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India Remembers Horrifying Mumbai Terror Attacks

Categories: South Asia, India, Pakistan, Digital Activism, History, Politics, War & Conflict
26/11. Image by Flickr user -g-r-a-c-e-. Used under a Creative Commons License [1]

26/11. Image by Flickr user -g-r-a-c-e-. Used under a Creative Commons License

One year ago, Mumbai, India's financial and entertainment capital came under a well-coordinated terrorist attack [2] that lasted for 3 days. Downtown Mumbai, or “town” as it is popularly known was the target of 10 young men who reportedly arrived by boats from Pakistan and attacked the railway station, the main artery for commuters and a series of luxury hotels, a popular bar and a Jewish home. At least 200 people died in the attack and at least 308 people were injured. All but one young Pakistani attackers survived. That lone survivor Kasab is in India and has been the primary source of information about the attack. Nobody has claimed the body of the 9 young men, who launched the attack and paralysed Mumbai.

Only one word, fear! Collage by Flickr user Keerthi. Used under a Creative Commons License [3]

Only one word, fear! Collage by Flickr user Keerthi. Used under a Creative Commons License

For three days people around the world witnessed the brutal carnage unfold on their television sets. In hindsight it appears that the 10 young men were receiving instructions from a source in Pakistan on how to execute the attack.

Earlier today on the eve of the first anniversary of 26/11 the Government of Pakistan announced that [4] it has charged seven suspects for organizing the attack. The seven arrested men have not pleaded guilty to the charge according to reports.

Madhavi at The Trajectory [5] blog writes that Pakistan's actions comes after a year of “vehement denial” of the attacks. She continues:

“The most high profile name among those charged is Zaki-ur-Rehman Lakhvi, head of the banned militant group Laskar-e-Taiba.”

Madhavi's post has an interesting twist in the end when she asks:

“Pakistan has handed India an anniversary gift for 26/11 in the form of Lakhvi & company’s verdict; the people of India are still hoping to receive forgotten anniversary gifts. March 13th 1993, December 13th 2001, July 11th 2006, November 26th 2008…how many more strikes do we need before even a single mastermind of these terrorist attacks is punished by the Government of India?”

Nita at A Wide Angle View of India [6] wonders why are the foot soldiers (the Mumbai police) being blamed for doing an effective job in staving off the attack? It is not the foot soldiers that need to be blamed, but the top politicians and security folks of Mumbai. She writes:

“So many died in vain, but not a single person has taken responsibility for the carnage. We need to mourn the dead, but we also need to ask for the answers. It is the top cops and the politicians who are to blame. For the lack of coordination and action. It is really pathetic and in really bad taste to see television channels blast the foot soldiers. Try and shame those poor unequipped men who had rifles that were rusted, men who ran helter skelter because they had no leader to direct them. Men who weren’t even sure where the terrorists were, how many there were, what they were up to. […]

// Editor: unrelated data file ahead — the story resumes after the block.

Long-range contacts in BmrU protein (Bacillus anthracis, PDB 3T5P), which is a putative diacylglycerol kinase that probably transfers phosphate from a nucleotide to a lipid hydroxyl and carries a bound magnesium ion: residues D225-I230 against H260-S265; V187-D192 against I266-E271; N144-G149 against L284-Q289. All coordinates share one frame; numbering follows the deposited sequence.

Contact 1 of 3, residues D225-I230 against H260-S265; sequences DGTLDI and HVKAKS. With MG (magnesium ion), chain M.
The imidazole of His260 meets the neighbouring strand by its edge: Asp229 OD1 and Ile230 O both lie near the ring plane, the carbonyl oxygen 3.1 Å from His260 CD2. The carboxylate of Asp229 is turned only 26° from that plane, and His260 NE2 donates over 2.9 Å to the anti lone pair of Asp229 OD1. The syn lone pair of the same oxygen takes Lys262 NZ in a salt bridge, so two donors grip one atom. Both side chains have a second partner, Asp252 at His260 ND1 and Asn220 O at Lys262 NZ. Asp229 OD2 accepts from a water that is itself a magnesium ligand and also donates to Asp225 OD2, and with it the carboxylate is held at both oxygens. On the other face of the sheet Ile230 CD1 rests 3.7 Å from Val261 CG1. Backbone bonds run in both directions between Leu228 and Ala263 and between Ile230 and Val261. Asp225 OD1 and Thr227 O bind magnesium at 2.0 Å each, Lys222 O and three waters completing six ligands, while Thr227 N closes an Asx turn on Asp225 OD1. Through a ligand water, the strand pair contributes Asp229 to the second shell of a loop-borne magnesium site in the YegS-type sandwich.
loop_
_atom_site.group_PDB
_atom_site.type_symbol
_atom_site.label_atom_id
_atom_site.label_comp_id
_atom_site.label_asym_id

The foot soldiers in Mumbai had nothing. If some of them ran, let us not blame them.”

While there were lots of articles written and many recommendations made in the immediate aftermath of 26/11 not much progress has happened, writes Filter Coffee [7]. He writes:

“Sadly, barring a few cosmetic rearrangements, not much has changed in India, and no one, least of all Mumbaikars seem to care [8].”

Nyaypati Gautam of India Story [9] appears to echo the feelings of Filter Coffee about the lack of change in the past year. But, he wonders what it is that he can do to bring about some change? He writes:

“We continue to be as apathetic as before. If any terror strike were to happen today I fear that the same things would get re-enacted. I hope I have got it wrong but I have a dirty feeling that I am not. It is so frustrating. What can I do to channelise this anger in a meaningful way?”

Many people used Twitter [10] to share news and express their opinions. Here are a few examples of those messages:

RodrigoRMorais [11]: USA Today is saying “Mumbai commemorates one-year anniversary of terror attacks”. What is there to commemorate about?

aniljayakumar [12]: A minute for Mumbai………….

NitinNDTV [13]: all of us will forever remember 26/11,but let's not forget victims of earlier attacks & the brave men who continue to die in defending India

madhavgk [14]: Politicians abused after 26/11 last year… politicians abused after 26/11 this year… nothing changes in Indian politics!

nsohanlal [15]: 26/11 Jingoism on twitter today… Alas will be forgotten as a mundane Monday come Sunday!

For more background information on the 2008 Mumbai Terror Attacks please go to our special coverage page [16].